Thursday, January 10, 2008
As you'll remember from our entries when we were down in Bolivia, Political tensions were often a major factor in our daily lives. Whether it was project delays because people had decided to blockade the roads, not being able to buy food or supplies due to a region-wide strike, or needing to hide out in our house because angry mobs were attacking political opponents in the streets of our little Ascension, there were several instances where were made very aware of the political and social tensions that can sometimes dominate life in Bolivia. Since we left, things seem to have only gotten worse. It all came to a head in late November when MAS (the party that currently has control of the federal government) and their allies retreated to an army barracks to avoid protesters that were blocking access to the normal site of the constitutional assembly and drafted the long-awaited new political constitution in the absence of the main oposition parties. In response to this move, protests in the streets of Sucre (where the constitutional assembly had been based) exploded into full-out riots, leaving 3 dead and hundreds injured from clashes with security forces in what has become known as 'La batalla de Sucre' - the battle of Sucre. Shortly thereafter, President Evo Morales' party, and their allies finalized the constitution in Oruro (having been driven from Sucre), once again, without the main oposition party. The leaders of the four departments in the Autonomist east (where our project is based) denounced the constitution as illegal and illegitimate and drafted their own rival constitutions. This provocative move drew swift condemnation from the central government, who plans to use the East's petroleum and agricultural wealth (which is currently concentrated in the hands of relatively few people) to help alleviate poverty throughout the country. With Evo threatening to use the army to defend national unity, and the opposition east, purported by some to have a well-armed militant wing, refusing to back down, civil war was not seeming too far-fetched in December. Janaki and I were left feeling extremely worried for the safety our co-workers in Ascension, our friends throughout the country, and the future of the country that we've come to consider our home away from home.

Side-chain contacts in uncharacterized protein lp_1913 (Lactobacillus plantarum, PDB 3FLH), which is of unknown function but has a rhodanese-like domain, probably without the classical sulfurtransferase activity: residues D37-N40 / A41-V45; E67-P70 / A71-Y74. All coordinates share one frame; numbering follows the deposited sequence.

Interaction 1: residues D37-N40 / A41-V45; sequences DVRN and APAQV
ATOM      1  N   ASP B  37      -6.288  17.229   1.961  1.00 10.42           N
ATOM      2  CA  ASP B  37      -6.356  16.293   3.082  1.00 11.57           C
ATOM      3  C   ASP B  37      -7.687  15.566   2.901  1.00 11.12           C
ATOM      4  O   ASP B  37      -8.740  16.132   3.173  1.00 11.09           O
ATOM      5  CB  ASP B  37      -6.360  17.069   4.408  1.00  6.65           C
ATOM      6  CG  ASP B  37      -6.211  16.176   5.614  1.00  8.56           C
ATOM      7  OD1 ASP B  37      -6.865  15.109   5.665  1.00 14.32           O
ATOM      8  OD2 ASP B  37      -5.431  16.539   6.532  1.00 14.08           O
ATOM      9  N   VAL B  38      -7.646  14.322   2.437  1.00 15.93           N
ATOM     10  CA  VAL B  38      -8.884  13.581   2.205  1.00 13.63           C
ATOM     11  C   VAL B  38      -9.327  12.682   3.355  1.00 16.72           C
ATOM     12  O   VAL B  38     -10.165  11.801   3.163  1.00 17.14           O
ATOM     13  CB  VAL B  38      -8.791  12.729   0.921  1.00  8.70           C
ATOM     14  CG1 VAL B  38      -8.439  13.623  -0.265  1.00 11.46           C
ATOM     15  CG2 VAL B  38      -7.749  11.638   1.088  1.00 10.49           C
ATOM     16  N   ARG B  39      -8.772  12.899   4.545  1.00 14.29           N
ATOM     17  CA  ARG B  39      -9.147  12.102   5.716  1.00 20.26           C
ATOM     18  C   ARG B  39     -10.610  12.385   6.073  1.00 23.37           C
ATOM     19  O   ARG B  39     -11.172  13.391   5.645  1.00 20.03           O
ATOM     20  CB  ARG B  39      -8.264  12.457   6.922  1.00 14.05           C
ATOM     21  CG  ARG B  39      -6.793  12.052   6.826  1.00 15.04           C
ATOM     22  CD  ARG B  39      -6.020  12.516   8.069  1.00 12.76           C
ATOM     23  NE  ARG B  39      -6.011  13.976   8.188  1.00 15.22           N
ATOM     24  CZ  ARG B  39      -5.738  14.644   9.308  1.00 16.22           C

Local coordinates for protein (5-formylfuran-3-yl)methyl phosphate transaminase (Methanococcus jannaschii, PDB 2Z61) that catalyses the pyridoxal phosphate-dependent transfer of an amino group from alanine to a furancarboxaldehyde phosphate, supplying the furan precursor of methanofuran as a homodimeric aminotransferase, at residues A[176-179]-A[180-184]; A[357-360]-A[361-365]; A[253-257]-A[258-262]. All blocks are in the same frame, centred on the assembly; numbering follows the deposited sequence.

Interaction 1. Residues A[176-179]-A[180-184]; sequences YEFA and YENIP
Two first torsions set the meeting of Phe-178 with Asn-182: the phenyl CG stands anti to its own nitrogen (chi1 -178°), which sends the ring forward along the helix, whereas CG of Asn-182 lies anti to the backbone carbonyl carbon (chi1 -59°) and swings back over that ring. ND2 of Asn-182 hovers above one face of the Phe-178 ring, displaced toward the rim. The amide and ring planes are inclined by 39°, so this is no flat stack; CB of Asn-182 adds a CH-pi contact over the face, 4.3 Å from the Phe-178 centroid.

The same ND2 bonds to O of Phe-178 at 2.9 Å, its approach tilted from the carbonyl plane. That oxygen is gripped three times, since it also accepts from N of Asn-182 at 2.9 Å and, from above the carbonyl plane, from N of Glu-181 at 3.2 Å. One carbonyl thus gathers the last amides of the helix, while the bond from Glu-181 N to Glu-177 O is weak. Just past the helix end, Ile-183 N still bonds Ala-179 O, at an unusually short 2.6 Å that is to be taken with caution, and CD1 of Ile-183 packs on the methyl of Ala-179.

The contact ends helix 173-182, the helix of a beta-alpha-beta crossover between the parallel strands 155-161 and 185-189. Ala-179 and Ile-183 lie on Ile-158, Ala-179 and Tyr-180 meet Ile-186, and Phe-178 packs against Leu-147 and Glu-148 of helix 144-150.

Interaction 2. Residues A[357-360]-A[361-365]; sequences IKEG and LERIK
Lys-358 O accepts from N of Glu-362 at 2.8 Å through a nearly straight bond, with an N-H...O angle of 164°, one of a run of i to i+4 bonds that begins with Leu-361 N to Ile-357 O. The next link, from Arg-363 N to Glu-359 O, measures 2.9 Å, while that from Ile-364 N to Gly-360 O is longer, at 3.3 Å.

Things have, however, begun changing for the better. Evo Morales called a meeting with the leaders of the East earlier this week and they have actually managed to reach a couple of compromises. There is still a long way to go since their respective constitutions are almost mutually exclusive, but at least they are all sitting down at a table and discussing the issues in a civilized manner, rather than hurling insults and threats across the country and inciting riots. Our colleauges in Ascension are breathing a sigh of relief, and so is much of the country. We can only hope that this new, positive, direction sets the tone for Bolivian politics in 2008.
Photo: Evo and government Officials meeting with governors of the 9 regions of Bolivia (including 6 outspoken political rivals) source: http://www.sigloxxi.com/index.php?link=noticias¬iciaid=17106